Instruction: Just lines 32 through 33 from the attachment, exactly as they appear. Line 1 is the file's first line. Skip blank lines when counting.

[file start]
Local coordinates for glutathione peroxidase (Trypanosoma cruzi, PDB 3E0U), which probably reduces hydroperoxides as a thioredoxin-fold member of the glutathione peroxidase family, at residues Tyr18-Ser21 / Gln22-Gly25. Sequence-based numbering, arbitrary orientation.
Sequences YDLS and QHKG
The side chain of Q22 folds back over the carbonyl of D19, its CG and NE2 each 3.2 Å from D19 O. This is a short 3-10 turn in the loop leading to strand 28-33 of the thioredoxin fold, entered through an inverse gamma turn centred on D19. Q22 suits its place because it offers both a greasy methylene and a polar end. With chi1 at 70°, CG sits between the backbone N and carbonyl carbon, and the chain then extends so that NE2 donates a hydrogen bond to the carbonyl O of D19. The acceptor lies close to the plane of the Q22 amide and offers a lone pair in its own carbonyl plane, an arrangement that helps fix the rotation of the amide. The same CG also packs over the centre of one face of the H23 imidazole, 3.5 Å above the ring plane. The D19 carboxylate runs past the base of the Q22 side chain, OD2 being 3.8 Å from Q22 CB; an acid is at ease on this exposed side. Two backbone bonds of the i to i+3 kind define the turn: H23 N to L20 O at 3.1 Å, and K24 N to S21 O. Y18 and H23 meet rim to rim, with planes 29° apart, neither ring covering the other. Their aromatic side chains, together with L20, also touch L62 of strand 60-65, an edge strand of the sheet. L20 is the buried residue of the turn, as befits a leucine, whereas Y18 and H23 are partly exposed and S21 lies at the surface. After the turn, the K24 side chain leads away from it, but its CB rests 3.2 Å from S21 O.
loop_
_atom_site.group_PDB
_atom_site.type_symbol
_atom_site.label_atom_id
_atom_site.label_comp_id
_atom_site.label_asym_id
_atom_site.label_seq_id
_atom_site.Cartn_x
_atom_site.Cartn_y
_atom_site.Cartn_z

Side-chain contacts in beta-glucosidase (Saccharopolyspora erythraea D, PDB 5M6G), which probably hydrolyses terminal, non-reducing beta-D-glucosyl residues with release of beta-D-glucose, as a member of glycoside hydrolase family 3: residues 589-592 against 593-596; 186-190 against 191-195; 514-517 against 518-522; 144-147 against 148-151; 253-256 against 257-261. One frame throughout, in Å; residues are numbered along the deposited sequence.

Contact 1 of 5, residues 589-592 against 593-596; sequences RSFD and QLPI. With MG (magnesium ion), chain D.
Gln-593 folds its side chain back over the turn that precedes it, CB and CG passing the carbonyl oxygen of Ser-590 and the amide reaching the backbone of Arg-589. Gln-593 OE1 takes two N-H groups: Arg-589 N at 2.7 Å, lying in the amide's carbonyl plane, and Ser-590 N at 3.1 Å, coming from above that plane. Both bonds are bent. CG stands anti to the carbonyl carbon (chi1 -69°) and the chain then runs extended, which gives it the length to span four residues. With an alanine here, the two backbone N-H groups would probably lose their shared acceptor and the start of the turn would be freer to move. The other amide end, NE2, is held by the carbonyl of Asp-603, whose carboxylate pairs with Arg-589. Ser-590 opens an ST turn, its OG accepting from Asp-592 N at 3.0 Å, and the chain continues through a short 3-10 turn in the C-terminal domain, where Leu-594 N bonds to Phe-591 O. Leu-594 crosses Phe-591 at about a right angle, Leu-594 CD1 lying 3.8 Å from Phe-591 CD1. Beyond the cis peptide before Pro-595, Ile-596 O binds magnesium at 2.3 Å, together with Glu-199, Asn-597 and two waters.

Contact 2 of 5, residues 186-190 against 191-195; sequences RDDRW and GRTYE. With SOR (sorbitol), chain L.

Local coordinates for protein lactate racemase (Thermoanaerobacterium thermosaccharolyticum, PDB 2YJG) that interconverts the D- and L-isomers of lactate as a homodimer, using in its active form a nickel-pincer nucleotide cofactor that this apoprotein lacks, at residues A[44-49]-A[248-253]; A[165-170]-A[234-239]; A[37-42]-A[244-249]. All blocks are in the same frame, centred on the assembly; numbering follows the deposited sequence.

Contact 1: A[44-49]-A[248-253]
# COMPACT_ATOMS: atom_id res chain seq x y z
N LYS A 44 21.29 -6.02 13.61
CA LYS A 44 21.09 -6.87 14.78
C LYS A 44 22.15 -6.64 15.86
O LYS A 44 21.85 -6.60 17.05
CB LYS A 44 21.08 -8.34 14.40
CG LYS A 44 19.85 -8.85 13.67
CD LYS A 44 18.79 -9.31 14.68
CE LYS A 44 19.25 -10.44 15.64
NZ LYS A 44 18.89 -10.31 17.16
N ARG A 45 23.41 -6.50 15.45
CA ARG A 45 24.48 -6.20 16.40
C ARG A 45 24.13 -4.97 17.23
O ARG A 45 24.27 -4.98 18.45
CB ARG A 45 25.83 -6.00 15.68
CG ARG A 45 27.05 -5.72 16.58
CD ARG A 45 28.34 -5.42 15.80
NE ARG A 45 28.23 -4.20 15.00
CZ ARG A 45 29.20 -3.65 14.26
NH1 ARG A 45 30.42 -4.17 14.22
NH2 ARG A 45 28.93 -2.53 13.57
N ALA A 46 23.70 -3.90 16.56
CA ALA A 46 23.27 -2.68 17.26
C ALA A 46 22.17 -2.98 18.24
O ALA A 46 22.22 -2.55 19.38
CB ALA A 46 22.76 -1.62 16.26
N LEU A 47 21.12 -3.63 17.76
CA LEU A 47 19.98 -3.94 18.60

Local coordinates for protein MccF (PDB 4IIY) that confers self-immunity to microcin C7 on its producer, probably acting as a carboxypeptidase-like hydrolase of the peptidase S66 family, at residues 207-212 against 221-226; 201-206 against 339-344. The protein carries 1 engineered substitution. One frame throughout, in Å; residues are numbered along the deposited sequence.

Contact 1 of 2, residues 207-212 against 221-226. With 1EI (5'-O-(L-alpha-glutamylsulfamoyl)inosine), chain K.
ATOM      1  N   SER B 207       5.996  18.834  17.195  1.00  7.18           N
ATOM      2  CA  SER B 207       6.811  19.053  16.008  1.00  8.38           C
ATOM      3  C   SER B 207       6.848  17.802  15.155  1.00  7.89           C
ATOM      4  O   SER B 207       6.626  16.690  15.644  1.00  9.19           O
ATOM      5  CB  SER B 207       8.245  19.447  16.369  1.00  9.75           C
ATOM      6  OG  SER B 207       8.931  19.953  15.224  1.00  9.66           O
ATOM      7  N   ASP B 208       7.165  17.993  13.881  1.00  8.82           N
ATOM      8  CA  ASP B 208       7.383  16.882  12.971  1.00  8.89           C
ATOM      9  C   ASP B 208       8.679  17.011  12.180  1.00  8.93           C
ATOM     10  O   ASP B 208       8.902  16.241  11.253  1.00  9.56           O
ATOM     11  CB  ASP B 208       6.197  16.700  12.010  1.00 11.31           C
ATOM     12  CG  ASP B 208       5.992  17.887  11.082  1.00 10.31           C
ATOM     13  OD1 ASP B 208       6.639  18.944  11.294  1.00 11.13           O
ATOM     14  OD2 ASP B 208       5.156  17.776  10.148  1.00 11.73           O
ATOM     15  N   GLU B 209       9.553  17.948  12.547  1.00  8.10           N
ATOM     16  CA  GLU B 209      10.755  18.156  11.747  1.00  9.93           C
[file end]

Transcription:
C ARG A 45 24.13 -4.97 17.23
O ARG A 45 24.27 -4.98 18.45